Sunday, January 23, 2011

Trickle-Down Truth

Rachel Maddow Takes Stephen Moore To Task

Repealing Ryan's Rhetoric

Paul Ryan was given a platform, yet again, by the Journal Sentinel to bash health care reform. As expected, his piece is full of obfuscation and falsehoods.

He begins with the biggest lies regarding health care reform the Republicans are pushing: that it will cost trillions of dollars, it will raise taxes, and it will put government at the center of individual health decisions.

Paul tells us that serious people - policy experts, actuaries, etc. - have looked over the reform and have agreed that it's just smoke and mirrors.

Paul throws around a lot of numbers in an attempt to give his article some gravitas. Everyone else, it appears, is wrong and he has the real numbers. If you haven't heard, Mr. Ryan is a very serious man. Plus, he likes economics (and pretending like he is an economist). Therefore, don't be afraid to let him spoon-feed you his wildly misguided analysis.

Strangely he never mentions any studies or other scholars to support his opinion nor the numbers he cites. One would think, with so many others supposedly in agreement about how terrible health care reform is, Mr. Ryan could at least offer up some supporting evidence.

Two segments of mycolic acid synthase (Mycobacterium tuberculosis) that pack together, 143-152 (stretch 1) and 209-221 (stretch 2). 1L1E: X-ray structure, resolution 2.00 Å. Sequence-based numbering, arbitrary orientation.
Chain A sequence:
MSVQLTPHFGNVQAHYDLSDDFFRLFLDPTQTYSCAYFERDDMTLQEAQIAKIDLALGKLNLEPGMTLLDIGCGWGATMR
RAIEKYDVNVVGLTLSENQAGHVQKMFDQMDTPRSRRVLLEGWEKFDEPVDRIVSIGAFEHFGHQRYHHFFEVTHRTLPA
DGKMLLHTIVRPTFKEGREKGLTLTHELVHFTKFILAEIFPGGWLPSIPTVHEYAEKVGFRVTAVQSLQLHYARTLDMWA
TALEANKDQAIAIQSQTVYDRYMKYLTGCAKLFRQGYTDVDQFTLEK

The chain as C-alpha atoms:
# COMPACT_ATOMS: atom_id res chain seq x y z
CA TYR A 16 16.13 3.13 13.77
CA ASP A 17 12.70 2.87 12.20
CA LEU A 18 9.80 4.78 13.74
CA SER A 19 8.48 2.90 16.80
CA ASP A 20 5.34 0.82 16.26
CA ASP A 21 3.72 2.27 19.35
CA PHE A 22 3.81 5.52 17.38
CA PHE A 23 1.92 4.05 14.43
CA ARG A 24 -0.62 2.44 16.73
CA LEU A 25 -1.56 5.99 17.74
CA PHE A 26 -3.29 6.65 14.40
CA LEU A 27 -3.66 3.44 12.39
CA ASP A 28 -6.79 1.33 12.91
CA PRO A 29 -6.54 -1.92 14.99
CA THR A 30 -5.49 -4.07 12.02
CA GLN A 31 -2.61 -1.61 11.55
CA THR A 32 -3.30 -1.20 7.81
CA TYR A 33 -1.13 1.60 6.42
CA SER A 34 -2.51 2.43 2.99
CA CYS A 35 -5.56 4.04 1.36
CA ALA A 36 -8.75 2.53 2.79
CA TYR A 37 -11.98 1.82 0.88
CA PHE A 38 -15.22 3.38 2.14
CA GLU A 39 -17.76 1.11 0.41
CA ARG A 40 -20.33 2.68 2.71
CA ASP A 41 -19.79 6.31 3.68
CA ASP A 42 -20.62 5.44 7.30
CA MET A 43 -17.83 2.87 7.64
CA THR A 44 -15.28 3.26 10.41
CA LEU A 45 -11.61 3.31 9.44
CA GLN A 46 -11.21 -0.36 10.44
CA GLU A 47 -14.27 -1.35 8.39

The best he does is to parrot the right-wing belittling of the Congressional Budget Office (CBO). The CBO has given nonpartisan, unbiased analysis to both parties on bills since 1974. Republicans are fond of citing the work of the CBO when it fits their goals. When a CBO analysis is in opposition to Republican policy, then the right-wing feels the CBO is full of hacks using smoke and mirrors. And, Mr. Ryan also falsely states that the CBO has admitted reform will increase our national debt. In reality, they have stated that our debt will be lower with the reform than it would have been otherwise. They have also found that repeal could cost $230 billion.